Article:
Art East Central


 
News

Editorial

A New Journal and the Meanings of ‘East Central’ Europe

Matthew Rampley

Art East Central N° 01 / 2021

We are proud to launch Art East Central as a journal that will act as a forum for scholarly articles and discussion on the art, architecture and design of East Central Europe since 1800. It will be the only such journal in English, and its aim is to disseminate knowledge and stimulate debate about the art and culture of a large geographical region that, for many, remains terra incognita.

Article

Faces of Modernism after Trianon: Károly Kós, Lajos Kozma and Neo-Baroque Design in Interwar Hungary

Paul Stirton

Art East Central N° 01 / 2021

In comparing the careers of Károly Kós and Lajos Kozma between c. 1907 and 1930, this article explores the impact of the First World War and its aftermath on the work of two leading Hungarian architect-designers. These circumstances not only affected their working practices and professional opportunities, but also reflected changes in taste, theory and the source materials of Hungarian domestic design.

Article

Karel Čapek’s Graphic Britain: A study of the Visual Intermodernism of Čapek’s Letters from England

Jeremy Howard

Art East Central N° 01 / 2021

Best known as a science-fiction writer, Karel Čapek’s drawings from his 1924 tour of Great Britain are here analysed in terms of what is categorised as ‘intermodernism.’ As an integral part of the travelogue he published in English as Letters from England, they are seen as coordinates for navigating identity, detailing, through their construction and composition of lines, a subtle and perceptive understanding of difference and unity.

Article

Lost in Translation? The Idea of the Garden City and its Migration to the Czech Lands 1900-1938

Vendula Hnídková

Art East Central N° 01 / 2021

The article is the first introduction to the garden city movement in the Czech lands. The dynamic transformations of its trajectory are highlighted by selected upheavals. It spans from its cautious beginnings in the first decade of the twentieth century to its climax in the 1920s, and a singular appropriation of the urban vision by the Czechoslovak government in the 1930s.

Article

Lajos Vajda (1908-1941) and the Russian Idea of Universalism

Lili Boros

Art East Central N° 01 / 2021

This study focuses on the problem of interpreting Lajos Vajda’s Icon Self-Portrait Pointing Upward (1936) while attempting to rethink the artist’s relationship to the ideas of Russian religious philosopher Nikolai Berdyaev (1874-1948). In one of his letters dedicated to Júlia Richter, his future wife, Vajda wrote that Berdyaev’s book entitled The New Middle Ages had greatly influenced his thinking.

Book review

Understanding Greek Art History

A Review of: Evgenios Matthiopoulos, ed. Art History in Greece: Selected Essays, Athens: Melissa, 2018.

Matthew Rampley

Art East Central N° 01 / 2021

For many art history students of a certain generation, courses on art historical method were likely to have included a book titled Art History and Class Struggle. An extensive discussion of Marxist art history, it was part of the transformation of art history in the 1970s and early 1980s that saw the appearance of a number of pioneering works of social art history by scholars such as T. J. Clark, Horst Bredekamp and Albert Boime.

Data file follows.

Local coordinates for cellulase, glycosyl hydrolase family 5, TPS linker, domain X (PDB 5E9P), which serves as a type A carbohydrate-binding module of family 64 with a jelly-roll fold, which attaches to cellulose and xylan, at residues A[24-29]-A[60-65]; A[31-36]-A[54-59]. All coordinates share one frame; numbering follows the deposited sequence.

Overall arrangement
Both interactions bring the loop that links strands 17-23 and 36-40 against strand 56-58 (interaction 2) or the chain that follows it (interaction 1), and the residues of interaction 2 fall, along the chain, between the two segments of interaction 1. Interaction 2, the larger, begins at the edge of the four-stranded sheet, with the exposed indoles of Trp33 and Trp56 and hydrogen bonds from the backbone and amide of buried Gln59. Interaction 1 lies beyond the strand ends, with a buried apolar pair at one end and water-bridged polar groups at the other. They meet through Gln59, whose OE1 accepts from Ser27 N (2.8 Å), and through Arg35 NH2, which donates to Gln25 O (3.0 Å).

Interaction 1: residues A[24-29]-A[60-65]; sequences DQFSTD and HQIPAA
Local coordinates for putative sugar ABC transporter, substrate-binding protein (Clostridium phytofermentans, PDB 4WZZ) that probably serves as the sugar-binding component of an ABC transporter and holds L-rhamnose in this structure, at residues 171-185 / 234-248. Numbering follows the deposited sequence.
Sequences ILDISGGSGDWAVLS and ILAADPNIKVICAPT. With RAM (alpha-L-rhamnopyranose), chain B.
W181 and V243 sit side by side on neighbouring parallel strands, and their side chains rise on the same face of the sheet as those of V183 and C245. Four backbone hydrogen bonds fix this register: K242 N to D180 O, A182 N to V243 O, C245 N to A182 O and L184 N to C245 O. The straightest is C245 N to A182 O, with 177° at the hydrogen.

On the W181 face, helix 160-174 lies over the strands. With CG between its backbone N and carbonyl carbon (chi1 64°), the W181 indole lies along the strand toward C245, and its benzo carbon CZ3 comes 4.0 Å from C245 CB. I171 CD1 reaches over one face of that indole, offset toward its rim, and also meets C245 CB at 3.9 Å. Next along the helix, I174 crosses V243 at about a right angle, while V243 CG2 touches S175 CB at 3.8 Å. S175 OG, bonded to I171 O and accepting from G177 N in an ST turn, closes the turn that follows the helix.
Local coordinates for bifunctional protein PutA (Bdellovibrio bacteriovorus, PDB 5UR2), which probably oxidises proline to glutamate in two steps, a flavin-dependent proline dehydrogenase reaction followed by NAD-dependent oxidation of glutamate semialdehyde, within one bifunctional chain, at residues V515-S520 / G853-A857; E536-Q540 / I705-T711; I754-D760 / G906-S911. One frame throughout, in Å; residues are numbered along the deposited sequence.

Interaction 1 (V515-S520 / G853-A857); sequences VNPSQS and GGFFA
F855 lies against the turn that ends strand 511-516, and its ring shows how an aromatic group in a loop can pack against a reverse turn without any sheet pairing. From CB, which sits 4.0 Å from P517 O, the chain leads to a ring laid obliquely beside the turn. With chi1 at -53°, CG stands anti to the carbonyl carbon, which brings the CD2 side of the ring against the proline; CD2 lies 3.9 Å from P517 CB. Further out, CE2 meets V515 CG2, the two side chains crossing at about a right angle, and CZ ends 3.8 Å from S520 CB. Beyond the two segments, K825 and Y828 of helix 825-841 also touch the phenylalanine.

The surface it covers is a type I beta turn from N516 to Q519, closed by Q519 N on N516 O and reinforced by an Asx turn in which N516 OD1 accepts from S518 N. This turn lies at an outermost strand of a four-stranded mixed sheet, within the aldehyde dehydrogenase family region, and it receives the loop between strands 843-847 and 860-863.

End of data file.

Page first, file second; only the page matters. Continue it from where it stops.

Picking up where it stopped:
Book review

A World of its Own? Art History in Prague

A Review of: Jakub Bachtik, Richard Biegel and Roman Prahl, eds, Století Ústavu pro dějiny umění na Filozofické fakultě Univerzity Karlovy, Prague: Charles University, 2020.

Marta Filipová

Art East Central N° 01 / 2021

When the Czech film Pupendo (2003), set in the 1980s, depicted an art historian as a dishevelled, middle-aged man, it captured a common stereotypical view of the profession held by the majority of society in Communist Czechoslovakia. Although homeless, the fictional art historian Alois Fábera in the film always wears a suit, a tie and obligatory glasses, showing his middle-class (possibly bourgeois) background.

Book review

Women and the Wiener Werkstätte

A Review of: Christoph Thun-Hohenstein, Anne-Katrin Rossberg, and Elisabeth Schmuttermeier, eds, Women Artists of the Viennese Workshops, Basel: Birkhäuser, 2020.

Julia Secklehner

Art East Central N° 01 / 2021

In Autumn 2020, the Museum of Applied Arts in Vienna (MAK) was due to open an exhibition that shed new light on women’s contributions to the Wiener Werkstätte (Viennese Workshops) design brand. Due to the current pandemic, the exhibition has had to be postponed to next year (21 April – 3 October 2021), but the accompanying bi-lingual catalogue was published to coincide with the original planned dates.

Book review

Abstraction in Hungary

A Review of: Mária Árvai, Zsóka Leposa, Enikö Róka, Ulrich Winkler, eds, Lajos Barta, Überlebensstrategien, Budapest: Kiscelli Museum, 2019, and Márta Branczik and Zsóka Leposa, eds, Sonderwege, Karl-Heinz Adler und die ungarische Abstraktion, Budapest: Kiscelli Museum and Kassak Museum 2017

Christian Drobe

Art East Central N° 01 / 2021

Two exhibitions in 2017 and 2019 are exemplary of a larger series of projects at the Kiscelli Museum, which have, in recent years, been devoted to Hungarian art after 1945, its protagonists and issues of abstraction behind the Iron Curtain.1 Both of these catalogues document this and demonstrate the gaps that the restrictive Communist system had, so that it was still possible to create truly ‘progressive,’ i.e., non-figurative art.